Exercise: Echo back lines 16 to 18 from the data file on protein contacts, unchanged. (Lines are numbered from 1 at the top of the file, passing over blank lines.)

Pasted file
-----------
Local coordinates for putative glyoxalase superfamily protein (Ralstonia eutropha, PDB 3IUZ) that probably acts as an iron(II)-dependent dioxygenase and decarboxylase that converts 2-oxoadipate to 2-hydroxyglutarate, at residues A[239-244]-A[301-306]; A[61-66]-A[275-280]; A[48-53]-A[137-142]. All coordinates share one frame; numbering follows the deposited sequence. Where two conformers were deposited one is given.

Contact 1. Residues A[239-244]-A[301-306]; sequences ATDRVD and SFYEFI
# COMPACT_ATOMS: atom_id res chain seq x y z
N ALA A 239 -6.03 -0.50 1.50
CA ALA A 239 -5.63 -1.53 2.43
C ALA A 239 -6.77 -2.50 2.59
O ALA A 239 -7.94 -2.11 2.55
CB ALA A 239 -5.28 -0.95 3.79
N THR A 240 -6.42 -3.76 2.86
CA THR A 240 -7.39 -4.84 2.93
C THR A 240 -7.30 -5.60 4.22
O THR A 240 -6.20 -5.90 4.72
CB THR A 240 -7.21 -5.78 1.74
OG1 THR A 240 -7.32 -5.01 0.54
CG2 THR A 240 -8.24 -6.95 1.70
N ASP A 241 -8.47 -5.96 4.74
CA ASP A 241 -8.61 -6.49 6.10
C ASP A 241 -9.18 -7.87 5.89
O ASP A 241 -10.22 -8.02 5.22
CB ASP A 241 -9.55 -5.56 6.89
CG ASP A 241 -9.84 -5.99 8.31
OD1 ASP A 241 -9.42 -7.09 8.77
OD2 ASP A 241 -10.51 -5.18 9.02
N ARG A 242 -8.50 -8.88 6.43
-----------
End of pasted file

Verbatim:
N ASP A 241 -8.47 -5.96 4.74
CA ASP A 241 -8.61 -6.49 6.10
C ASP A 241 -9.18 -7.87 5.89